Strong patient interest in GLP-1 drugs to treat obesity has prompted medtech companies to take a hard look at the potential impact on demand for procedures like bariatric surgery and products such as glucose monitors and sleep apnea devices.
The potential threat to medical device sales has spooked investors, who have sold shares in companies across the sector.
Fears that medications such as Ozempic, Mounjaro and Wegovy, which are used for diabetes and weight loss, will eventually reshape treatment for a variety of diseases have driven the most severe correction in the medtech sector since the onset of COVID-19, wiping out about $370 billion in market capitalization, according to Mizuho analyst Anthony Petrone.
“The basic thought process here is that excess weight is the root of many ailments ranging from cardiac artery disease to sleep apnea,” Petrone wrote in a recent report. “Hence, if you solve for excess weight, demand for surgery could wane over time.”
For now, “we believe the risk is more perceived than real,” he added.
Here is what executives from six medtech companies said on their latest earnings calls about the impact of weight-loss drugs on device demand.
Wearers of the FreeStyle Libre continuous glucose monitor who are also on GLP-1 medications showed a higher rate of use for both products, and the number of patients taking this combination approach is growing, according to a recent analysis of Abbott’s user base, CEO Robert Ford told investors on the company’s third-quarter earnings call last month.
Better treatment compliance ultimately will improve health outcomes, Ford said. “While we traditionally think of therapy choices as having to compete against one another, this is a good example of a complementary relationship between two products that both help optimize the treatment of diabetes,” the CEO said.
While GLP-1 drugs are “promising agents” for weight loss, the short-term impact on cardiovascular disease is “very limited” due to barriers to usage such as cost, convenience and tolerability, Global Chief Medical Officer Kenneth Stein said last week on the device maker’s earnings call.
Longer term, Stein predicted the drugs’ effect on U.S. coronary and peripheral procedure volumes will be minor, even at peak GLP-1 usage.
“We expect it will take at least a decade to reach peak penetration of these drugs in the indicated population. And even after a decade, we expect that only a minority of American patients with obesity will be taking these drugs,” Stein said in response to an analyst’s question.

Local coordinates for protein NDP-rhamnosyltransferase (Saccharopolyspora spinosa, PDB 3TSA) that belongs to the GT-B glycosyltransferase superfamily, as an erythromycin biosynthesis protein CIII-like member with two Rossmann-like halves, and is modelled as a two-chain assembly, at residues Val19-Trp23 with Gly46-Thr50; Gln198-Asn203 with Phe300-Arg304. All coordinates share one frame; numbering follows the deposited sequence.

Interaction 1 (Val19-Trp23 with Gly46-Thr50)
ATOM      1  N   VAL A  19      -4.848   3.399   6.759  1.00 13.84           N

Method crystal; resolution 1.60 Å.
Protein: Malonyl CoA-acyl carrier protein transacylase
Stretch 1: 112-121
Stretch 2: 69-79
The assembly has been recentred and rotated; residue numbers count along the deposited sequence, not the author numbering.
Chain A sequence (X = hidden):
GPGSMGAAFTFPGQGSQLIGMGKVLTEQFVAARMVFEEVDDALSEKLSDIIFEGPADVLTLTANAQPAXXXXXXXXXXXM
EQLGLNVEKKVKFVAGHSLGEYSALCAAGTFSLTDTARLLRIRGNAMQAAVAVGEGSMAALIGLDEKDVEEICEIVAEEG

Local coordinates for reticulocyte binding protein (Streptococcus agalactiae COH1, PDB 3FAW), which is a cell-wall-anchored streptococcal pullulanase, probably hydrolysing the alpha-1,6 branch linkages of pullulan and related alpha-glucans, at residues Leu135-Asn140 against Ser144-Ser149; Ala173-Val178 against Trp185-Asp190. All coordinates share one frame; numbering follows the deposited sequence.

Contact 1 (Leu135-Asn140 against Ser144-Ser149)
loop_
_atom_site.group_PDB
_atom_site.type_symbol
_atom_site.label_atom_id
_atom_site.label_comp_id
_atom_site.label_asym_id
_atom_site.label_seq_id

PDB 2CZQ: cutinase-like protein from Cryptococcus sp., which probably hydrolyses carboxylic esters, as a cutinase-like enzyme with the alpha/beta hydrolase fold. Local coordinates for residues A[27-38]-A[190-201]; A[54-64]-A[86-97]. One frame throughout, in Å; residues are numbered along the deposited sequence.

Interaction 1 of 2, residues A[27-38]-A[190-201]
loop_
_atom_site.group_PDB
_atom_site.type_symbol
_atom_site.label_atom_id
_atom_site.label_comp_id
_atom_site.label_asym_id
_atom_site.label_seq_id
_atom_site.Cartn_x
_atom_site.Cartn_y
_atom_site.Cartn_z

CEO Kevin Sayer said prescriptions for continuous glucose monitors increase once patients start GLP-1 therapy, insurance claims data show, demonstrating that the drugs and devices are complementary.
“This dynamic is even more pronounced among the newest generation of these drugs,” Sayer said last week on Dexcom’s third-quarter call.
The robotic surgery leader said patient interest in weight-loss drugs reduced its bariatric procedure growth in the second quarter, and a modest slowdown continued in the third quarter. Still, bariatric procedures continue to grow at a double-digit rate, and the company believes it is taking market share, CFO Jamie Samath told analysts on Intuitive’s third-quarter call in October.
Chief Medical Officer Myriam Curet also addressed the GLP-1 issue, saying she thinks many patients who try the drugs will not stay on them for more than a year or two due to compliance challenges, costs and side effects, and at that point will consider bariatric surgery.
Johnson & Johnson
The medtech giant is seeing a short-term impact on its bariatric business as some patients reconsider whether to have surgery, CEO Joaquin Duato told investors on J&J’s earnings call in October. But bariatric surgeons tell the company that the medications could complement surgery in the long run, the CEO said in response to an analyst’s question.
“Many of them comment on the fact that they could see a tailwind for bariatric surgery down the road given this complementary nature – the increased awareness about obesity, more patients seeking treatment,” Duato said. “And many of the patients, about 30% of them, are not going to be tolerating these medications, so they would be another funnel for our bariatric business.”
The maker of sleep apnea devices reported solid first-quarter financial results last week but dedicated much of its call to discussing how it is tracking the impact of GLP-1 medications on patients’ use of continuous positive airway pressure (CPAP) machines, William Blair analyst Margaret Kaczor Andrew noted in a report to clients.
ResMed has found no change in CPAP adherence rates or resupply needs based on a database that includes thousands of patients who are using both its devices and the weight-loss medications, CEO Mick Farrell told investors on the company’s call. “These data indicate that there is a cohort of patients on combined therapies in a stable state,” Farrell said.
New users of ResMed’s devices are also at an all-time high, according to the CEO.
“The bottom line is that we are driving strong growth of patients into the funnel. We believe the work that's being done in the pharmaceutical industry right now with obesity drugs will be a net positive for patient flow and patient growth in sleep apnea, COPD and for ResMed overall,” Farrell said.